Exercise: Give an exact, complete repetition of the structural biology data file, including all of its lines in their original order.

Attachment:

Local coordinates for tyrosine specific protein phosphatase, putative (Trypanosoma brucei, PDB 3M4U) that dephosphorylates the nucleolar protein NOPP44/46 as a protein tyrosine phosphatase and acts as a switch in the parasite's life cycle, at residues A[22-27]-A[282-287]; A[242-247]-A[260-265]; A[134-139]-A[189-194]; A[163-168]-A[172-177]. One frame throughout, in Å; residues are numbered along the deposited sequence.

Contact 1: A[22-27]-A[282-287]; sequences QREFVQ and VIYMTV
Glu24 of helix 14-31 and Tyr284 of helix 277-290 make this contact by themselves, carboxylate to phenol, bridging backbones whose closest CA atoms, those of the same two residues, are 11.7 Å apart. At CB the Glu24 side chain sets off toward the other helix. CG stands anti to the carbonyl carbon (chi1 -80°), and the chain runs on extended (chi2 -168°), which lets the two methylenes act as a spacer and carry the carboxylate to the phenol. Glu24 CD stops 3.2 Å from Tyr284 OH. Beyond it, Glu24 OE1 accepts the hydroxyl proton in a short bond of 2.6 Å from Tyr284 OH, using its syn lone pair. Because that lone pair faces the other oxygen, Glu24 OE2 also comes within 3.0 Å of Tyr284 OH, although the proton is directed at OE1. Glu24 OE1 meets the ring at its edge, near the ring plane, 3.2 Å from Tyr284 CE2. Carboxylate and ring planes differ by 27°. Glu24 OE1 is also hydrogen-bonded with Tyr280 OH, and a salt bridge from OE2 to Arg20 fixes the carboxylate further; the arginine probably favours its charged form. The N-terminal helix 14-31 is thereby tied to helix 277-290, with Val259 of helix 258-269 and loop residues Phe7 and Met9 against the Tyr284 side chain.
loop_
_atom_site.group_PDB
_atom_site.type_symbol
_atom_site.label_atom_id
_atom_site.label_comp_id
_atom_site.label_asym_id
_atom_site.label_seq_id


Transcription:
Local coordinates for tyrosine specific protein phosphatase, putative (Trypanosoma brucei, PDB 3M4U) that dephosphorylates the nucleolar protein NOPP44/46 as a protein tyrosine phosphatase and acts as a switch in the parasite's life cycle, at residues A[22-27]-A[282-287]; A[242-247]-A[260-265]; A[134-139]-A[189-194]; A[163-168]-A[172-177]. One frame throughout, in Å; residues are numbered along the deposited sequence.

Contact 1: A[22-27]-A[282-287]; sequences QREFVQ and VIYMTV
Glu24 of helix 14-31 and Tyr284 of helix 277-290 make this contact by themselves, carboxylate to phenol, bridging backbones whose closest CA atoms, those of the same two residues, are 11.7 Å apart. At CB the Glu24 side chain sets off toward the other helix. CG stands anti to the carbonyl carbon (chi1 -80°), and the chain runs on extended (chi2 -168°), which lets the two methylenes act as a spacer and carry the carboxylate to the phenol. Glu24 CD stops 3.2 Å from Tyr284 OH. Beyond it, Glu24 OE1 accepts the hydroxyl proton in a short bond of 2.6 Å from Tyr284 OH, using its syn lone pair. Because that lone pair faces the other oxygen, Glu24 OE2 also comes within 3.0 Å of Tyr284 OH, although the proton is directed at OE1. Glu24 OE1 meets the ring at its edge, near the ring plane, 3.2 Å from Tyr284 CE2. Carboxylate and ring planes differ by 27°. Glu24 OE1 is also hydrogen-bonded with Tyr280 OH, and a salt bridge from OE2 to Arg20 fixes the carboxylate further; the arginine probably favours its charged form. The N-terminal helix 14-31 is thereby tied to helix 277-290, with Val259 of helix 258-269 and loop residues Phe7 and Met9 against the Tyr284 side chain.
loop_
_atom_site.group_PDB
_atom_site.type_symbol
_atom_site.label_atom_id
_atom_site.label_comp_id
_atom_site.label_asym_id
_atom_site.label_seq_id